A picture of life on the ‘front line’
I suspect that most people who have not suffered or witnessed it would have only a vague idea of the reality of domestic abuse. That is understandable. I thought that as a solicitor who practised family law for about a quarter of a century I would have a pretty good idea of that reality – after all, I had represented many victims, and seen first-hand how they were affected.
But I was never really in the ‘front line’, as an article I read over the weekend in The Guardian makes quite clear. The article is written by Becky Rogerson, the chief executive of ‘My Sisters Place’, which describes itself as “an independent specialist ‘One Stop Shop’ for women aged 16 or over and have experienced or are experiencing domestic violence”. It is located in Middlesbrough. Now, in my time I obviously had dealings with domestic abuse refuges, often finding places for my clients in them, but the picture that Becky paints of life on the front line of domestic abuse made me realise how little even I knew of the reality.
My Sisters Place is not actually a refuge, although it does provide a safe place for victims of abuse. Its purpose is more to do with counselling and practical support for victims.
The short article does not actually say that much about life helping domestic abuse victims (much of it is about the funding issues that it and other domestic abuse charities sadly face), but what it does say was enough to open my eyes a little.
Take, for example, this extract:
“I’ve been to serious crime scenes, attended home visits in dreadful properties and heard some gruelling accounts of human cruelty.
“My day starts with police referrals from high-risk incidents the night before, involving calls to the police and courts to check that the perpetrator is in custody, find out where the victim is and see what is happening.”
I never went to the places where my clients were abused – I never in my career went to a crime scene, although I did see some gruesome photographs of them. In fact, I’m not even sure that I considered those places to be ‘crime scenes’ (remember, for much of my career the police did not usually involve themselves in ‘domestics’, as incidents of domestic abuse were then called). But they are, of course, crime scenes, and I realise now that some of them can be particularly harrowing to see.
I also never saw the places where my clients were living. I know domestic abuse occurs at all levels of society, but it has well known links to poverty and deprivation. I suspect that many of the homes in which my clients were forced to live were pretty dreadful places, adding to the misery of the abuse they were suffering.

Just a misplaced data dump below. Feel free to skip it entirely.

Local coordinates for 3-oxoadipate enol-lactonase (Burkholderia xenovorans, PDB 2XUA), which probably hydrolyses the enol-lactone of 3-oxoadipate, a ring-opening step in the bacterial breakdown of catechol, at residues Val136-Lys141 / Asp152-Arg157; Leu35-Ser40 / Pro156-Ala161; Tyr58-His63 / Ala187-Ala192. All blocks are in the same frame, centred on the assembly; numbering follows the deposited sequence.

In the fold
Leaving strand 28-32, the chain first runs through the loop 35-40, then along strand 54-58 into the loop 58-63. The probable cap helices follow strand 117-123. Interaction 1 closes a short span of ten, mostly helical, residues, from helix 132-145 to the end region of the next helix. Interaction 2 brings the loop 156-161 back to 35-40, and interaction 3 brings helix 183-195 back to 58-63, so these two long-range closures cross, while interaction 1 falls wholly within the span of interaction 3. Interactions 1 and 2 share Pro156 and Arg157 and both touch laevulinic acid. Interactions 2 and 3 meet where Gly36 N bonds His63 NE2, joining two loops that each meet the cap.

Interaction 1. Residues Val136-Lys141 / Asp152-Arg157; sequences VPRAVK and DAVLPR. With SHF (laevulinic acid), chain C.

The second paragraph of the extract does ring some bells with me. I do recall that sense of ‘drop everything’ urgency when a client consulted me for protection from domestic abuse. Back then, of course, the chances were that the perpetrator would not be in custody, so the urgency would be to get before the court as soon as possible, to get the client the protection of an ex parte non-molestation order.
Becky goes on to explain the pressures of the work, and how not everyone is suited to it. She says that they have had a number of staff who haven’t even lasted a week.
The other reality highlighted by the article is another thing that the lawyer rarely sees: the long-term effects of abuse. Becky speaks of women who “are so low that they can’t get up in the morning to face the day”, and ends the article with a recent incident:
“Last week, I went into our waiting room and saw a woman we had supported for about three years. Her ex-husband stripped her of all financial assets and abused her through the family court process with no fewer than 46 court appearances. She used to be well off, but the legal costs have left her bankrupt and living on benefits. What she does have is her freedom and self-respect.”
However, all was not well with the woman. When Becky enquired what the problem was, the woman “burst into tears and said everything was fine, but she just needed to be in a safe place and My Sisters Place was the safest place she knew.” As Becky says, recovery takes a while.
You can read the full article here.